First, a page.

|Speech by H.E Consul General Duan Jielong at the Australia-China Business Week Lunch|
|Shangri-La Hotel, Sydney, 29 August 2012|
Mr John Rashleigh, Chairman of Australia Business Forum
Honorable Virginia Greville, NSW State Director of DFAT,
Ladies and Gentlemen:
It gives me great pleasure to attend this Australia-China Business Week and meet old and new friends here. Here, I would like to extend our sincere gratitude to the friends from the business community for your long-term efforts in promoting business ties and people-to-people friendship between China and Australia.
This year marks the 40th anniversary of China-Australia diplomatic relationship. In the past four decades, our friendly cooperation was lifted, our political mutual-trust was enhanced, our cultural links were getting increasingly closer and our business cooperation is yielding abundant fruits. The China-Australia comprehensive cooperation has entered a new stage.
Our bilateral cooperation in business and trade has long been the highlight of China-Australia relations. Our industrial structure and endowments of resources are highly complementary to each other. It serves the interests of both sides to promote cooperation in trade and investment on the basis of mutual benefits. In recent years, with the joint efforts of our governments and entrepreneurs, the business cooperation between China and Australia grew not only in scale, but also in its broadness and diversity. China-Australia business cooperation has become role-models of mutual benefits and win-win cooperation.
China has become the largest trading partner, export market and import origin of Australia for many consecutive years. Last year, our bilateral trade in goods was registered over 110 billion US dollars, which grew by 1000 times compared with that when we started our diplomatic relations. In the first six months of this year, Australia’s export to China accounted for 30% of its total export. Australia’s import from China accounted for 17% of its total import. The two-way investments in energy, mineral resources development, agriculture, financial service and other areas have grown rapidly, which made us important investment partners of each other.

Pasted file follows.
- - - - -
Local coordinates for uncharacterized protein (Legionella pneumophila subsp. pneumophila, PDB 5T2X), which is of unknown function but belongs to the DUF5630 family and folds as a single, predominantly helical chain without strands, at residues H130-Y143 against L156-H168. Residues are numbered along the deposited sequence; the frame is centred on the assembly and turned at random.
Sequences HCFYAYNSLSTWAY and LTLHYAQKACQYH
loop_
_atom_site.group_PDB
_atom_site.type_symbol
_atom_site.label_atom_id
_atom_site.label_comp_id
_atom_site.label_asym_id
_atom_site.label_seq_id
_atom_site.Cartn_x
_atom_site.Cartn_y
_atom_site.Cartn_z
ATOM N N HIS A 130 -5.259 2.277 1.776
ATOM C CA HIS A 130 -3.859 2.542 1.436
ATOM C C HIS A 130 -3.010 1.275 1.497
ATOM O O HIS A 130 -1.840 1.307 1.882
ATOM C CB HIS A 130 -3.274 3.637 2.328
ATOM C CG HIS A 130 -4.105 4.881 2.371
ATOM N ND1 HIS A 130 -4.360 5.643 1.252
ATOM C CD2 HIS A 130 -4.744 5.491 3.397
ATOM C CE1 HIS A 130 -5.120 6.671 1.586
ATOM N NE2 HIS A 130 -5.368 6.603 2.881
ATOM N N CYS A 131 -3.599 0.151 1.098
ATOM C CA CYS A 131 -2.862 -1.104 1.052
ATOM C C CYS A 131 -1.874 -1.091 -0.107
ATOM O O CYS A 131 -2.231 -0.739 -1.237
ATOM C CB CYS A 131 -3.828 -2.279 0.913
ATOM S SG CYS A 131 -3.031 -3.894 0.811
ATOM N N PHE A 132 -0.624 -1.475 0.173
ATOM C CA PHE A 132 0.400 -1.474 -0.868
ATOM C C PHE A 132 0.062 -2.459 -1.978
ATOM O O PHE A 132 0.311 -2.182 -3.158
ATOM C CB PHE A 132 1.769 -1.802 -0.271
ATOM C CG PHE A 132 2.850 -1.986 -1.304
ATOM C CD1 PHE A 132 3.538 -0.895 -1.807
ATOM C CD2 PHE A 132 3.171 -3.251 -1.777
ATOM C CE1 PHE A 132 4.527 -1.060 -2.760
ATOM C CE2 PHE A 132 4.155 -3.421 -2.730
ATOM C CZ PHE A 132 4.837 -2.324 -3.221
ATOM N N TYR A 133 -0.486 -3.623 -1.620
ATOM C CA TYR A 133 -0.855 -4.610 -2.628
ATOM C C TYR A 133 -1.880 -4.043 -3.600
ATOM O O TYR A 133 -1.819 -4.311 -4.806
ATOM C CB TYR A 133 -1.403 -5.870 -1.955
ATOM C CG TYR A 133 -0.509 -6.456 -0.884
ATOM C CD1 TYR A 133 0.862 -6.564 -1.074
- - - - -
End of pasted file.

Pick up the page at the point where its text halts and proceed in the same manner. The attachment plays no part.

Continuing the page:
The flourishing bilateral business cooperation has brought real benefits to our peoples. On one hand, the demand from Chinese market became a driving force for the growth of Australian economy. Inexpensive and quality Chinese commodities help to enrich Australian people’s life. Export to and investment from China help to increase household income of Australian by over ten thousand dollars per year and create over tens of thousands of jobs. On the other hand, Australia is a major supplier of iron ore, charred coal, steam coal and LNG for China. Premier Australia diary and meat products as well as wines are becoming common table choice of Chinese people.
Today, China-Australia business cooperation is gradually going beyond simple resource demand-and-supply. The trade in service is taking an increasingly higher portion in bilateral trade. China is now the largest source of international students for Australia. By the end of last year, there were around 160 thousand Chinese students studying in Australia, which accounted for over one third of total international students. China is also the fastest growing and most valuable overseas tourists market. It is estimated that this year there will be over 600 thousand Chinese tourists visiting Australia, contributing over 3.6 billion Australian dollars to the local economy.
Looking back into the past 40 years, we can clearly see that China and Australia share broad and important common interests, despite our differences in history, culture, social systems and development stages. In recent years, China and Australia maintained frequently high-level exchanges, vigorously pushed forward FTA negotiation, and signed agreement on currency swap and MOU on infrastructure building. A stable China-Australia strategic cooperative relationship provides firm ground for bilateral business cooperation. I believe today our mutually beneficial bilateral business cooperation shall be attributed to the fact that our governments and business communities have always proceeded from our common interests with mutual respect and trust.